Well rehabilitation

Well rehabilitation comprises all measures that are undertaken to restore the functionality of a well, and generally consists of various treatments or redevelopment methods. The treatment method selected must be tailored to the problem, the well construction details and aquifer type.

The pump discharge pipe and distribution lines must also be cleaned when biological, chemical or physical plugging has occurred. Some degree of plugging is very common in wells and to be expected for many if not most wells. Some water supplies are more prone to plugging or biological growth (biofouling) depending on the water characteristics. Biofouling of wells can be very problematic for some owners. It is therefore critical that regular monitoring and preventative maintenance continue after well rehabilitation work has been completed.

Well rehabilitation is performed when the well has deteriorated to the point where preventative maintenance procedures no longer resolve well performance issues.

Well rehabilitation procedures are generally initiated when the well performance has declined by about 25 per cent, which points to the importance of collecting initial baseline performance data. When well rehabilitation is required it should always be performed by a licensed well driller or well rehabilitation specialist.

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Common well problems and basic rehabilitation approaches

No single well preventative maintenance treatment process or rehabilitation strategy will effectively solve every well problem. However, a qualified and experienced local well driller can be an excellent source of knowledge on common well problems in a specific geographical area. The driller should also be able to recommend appropriate treatment options and assist the well owner in selecting the best method of treatment and to determine if the treatment has been effective. This is done by performing a specific capacity test and comparing the results to pre-treatment conditions.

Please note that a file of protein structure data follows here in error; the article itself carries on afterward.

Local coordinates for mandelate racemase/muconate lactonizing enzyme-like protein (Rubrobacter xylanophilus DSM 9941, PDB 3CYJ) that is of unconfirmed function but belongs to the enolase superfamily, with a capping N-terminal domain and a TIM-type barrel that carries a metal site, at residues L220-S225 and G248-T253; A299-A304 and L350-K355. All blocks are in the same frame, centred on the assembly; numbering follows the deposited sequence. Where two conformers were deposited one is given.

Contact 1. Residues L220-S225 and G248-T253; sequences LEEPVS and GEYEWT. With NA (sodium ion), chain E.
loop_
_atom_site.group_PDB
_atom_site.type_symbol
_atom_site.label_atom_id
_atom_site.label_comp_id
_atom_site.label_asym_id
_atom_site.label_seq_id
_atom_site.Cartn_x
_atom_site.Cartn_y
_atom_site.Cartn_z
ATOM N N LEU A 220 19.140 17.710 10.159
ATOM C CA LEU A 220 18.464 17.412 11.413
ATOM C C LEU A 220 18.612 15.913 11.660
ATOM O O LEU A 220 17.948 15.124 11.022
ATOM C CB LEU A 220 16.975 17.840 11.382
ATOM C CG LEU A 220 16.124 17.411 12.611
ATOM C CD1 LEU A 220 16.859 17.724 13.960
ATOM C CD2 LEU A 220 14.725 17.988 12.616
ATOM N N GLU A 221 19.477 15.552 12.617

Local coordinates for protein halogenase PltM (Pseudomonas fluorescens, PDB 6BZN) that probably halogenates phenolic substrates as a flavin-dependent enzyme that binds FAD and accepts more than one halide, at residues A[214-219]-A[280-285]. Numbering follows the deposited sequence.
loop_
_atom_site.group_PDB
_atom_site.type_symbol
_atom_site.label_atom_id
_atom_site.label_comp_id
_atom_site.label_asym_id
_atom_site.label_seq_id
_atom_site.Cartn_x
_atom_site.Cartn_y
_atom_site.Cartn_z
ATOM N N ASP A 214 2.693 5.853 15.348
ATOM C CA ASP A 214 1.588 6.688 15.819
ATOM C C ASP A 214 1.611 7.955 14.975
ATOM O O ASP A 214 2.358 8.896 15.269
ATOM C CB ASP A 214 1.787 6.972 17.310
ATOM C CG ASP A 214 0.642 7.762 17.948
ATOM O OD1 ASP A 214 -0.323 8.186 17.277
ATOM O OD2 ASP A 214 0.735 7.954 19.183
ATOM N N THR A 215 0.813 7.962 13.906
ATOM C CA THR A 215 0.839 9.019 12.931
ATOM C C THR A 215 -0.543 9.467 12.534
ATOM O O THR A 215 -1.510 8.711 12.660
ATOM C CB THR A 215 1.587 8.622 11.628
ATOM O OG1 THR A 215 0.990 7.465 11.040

An understanding of the cause of the problem is required in order to identify the proper treatment method. The main causes of well problems are usually physical, chemical and/or biological plugging.

Severely plugged wells are difficult to restore to their original state.

The main objectives in performing a well treatment are:

  • Achieve effective deposit removal
  • Custom-tailor treatment method to the specific problem encountered, well construction details and aquifer type
  • Good penetration into surrounding formation
  • Good agitation of chemicals

The following factors should be considered when preparing for a well treatment:

  • The pump must be removed and the well will be off-line for two to three days to complete the well treatment.
  • Specialized equipment and trained personnel are needed to complete any rehabilitation work.
  • Both chemical and mechanical methods are generally required for an effective cleaning.